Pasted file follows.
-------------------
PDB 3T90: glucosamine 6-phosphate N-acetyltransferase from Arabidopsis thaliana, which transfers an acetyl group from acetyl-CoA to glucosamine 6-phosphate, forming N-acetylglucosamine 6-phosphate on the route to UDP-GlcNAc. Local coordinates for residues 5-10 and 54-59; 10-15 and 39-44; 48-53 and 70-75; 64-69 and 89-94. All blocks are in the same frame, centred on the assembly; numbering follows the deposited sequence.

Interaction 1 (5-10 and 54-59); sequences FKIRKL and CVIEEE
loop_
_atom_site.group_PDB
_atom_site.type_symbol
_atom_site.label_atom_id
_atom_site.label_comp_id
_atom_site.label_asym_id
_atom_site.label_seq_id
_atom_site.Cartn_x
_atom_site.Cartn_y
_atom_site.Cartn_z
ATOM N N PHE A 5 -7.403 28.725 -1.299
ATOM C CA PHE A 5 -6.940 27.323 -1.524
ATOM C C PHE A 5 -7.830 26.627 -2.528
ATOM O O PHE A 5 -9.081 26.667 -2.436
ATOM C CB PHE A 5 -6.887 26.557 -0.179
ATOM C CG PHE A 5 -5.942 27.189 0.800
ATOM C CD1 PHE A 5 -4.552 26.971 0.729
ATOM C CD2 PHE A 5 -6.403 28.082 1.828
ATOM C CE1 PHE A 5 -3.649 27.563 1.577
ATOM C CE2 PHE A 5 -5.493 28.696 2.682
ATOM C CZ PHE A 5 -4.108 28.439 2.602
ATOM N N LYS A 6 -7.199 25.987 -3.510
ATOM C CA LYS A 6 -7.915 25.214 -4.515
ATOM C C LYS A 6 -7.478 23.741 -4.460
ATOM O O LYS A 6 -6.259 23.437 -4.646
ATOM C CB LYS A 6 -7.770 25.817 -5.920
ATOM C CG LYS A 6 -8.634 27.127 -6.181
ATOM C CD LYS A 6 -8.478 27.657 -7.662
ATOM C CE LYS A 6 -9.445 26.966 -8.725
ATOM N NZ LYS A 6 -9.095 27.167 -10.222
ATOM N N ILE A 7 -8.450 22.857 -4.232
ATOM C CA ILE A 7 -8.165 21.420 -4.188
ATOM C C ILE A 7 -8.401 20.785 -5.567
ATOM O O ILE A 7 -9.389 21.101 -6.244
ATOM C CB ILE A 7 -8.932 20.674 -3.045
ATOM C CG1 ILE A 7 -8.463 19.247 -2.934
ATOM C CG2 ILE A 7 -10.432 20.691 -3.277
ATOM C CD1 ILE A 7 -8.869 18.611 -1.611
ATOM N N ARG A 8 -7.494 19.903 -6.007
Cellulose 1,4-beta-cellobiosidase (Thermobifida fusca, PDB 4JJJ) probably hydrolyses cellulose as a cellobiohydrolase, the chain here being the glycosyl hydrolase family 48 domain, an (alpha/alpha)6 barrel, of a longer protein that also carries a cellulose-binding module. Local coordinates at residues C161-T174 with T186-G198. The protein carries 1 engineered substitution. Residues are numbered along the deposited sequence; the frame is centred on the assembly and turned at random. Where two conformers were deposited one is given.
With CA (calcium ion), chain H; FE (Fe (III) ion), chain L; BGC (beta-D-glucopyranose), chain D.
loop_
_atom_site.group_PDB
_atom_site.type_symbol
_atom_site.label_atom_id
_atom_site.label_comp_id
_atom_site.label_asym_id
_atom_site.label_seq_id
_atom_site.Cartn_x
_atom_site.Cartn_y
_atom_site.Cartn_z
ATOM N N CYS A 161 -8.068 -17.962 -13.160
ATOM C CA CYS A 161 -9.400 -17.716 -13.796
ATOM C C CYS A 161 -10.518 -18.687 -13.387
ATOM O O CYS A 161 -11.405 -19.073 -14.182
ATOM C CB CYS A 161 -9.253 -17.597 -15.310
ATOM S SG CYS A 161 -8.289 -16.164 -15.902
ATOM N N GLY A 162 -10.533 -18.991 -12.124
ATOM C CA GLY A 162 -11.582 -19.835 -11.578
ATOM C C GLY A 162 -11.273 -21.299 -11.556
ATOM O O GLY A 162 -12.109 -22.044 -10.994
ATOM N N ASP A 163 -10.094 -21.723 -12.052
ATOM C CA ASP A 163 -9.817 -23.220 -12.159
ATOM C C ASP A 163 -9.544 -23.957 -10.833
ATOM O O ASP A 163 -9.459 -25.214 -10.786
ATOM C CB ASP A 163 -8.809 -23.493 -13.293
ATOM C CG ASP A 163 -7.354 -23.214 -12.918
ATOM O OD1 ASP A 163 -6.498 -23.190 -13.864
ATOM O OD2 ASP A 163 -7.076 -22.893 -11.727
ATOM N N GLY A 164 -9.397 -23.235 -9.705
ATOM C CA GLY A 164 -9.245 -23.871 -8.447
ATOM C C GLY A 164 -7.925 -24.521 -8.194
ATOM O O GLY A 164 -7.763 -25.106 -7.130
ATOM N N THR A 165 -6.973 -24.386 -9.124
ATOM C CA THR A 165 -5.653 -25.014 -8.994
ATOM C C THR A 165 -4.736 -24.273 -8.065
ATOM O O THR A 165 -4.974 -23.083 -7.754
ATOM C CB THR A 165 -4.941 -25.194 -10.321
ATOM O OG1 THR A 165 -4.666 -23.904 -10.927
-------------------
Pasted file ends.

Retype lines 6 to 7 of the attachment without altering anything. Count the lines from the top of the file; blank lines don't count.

_atom_site.label_atom_id
_atom_site.label_comp_id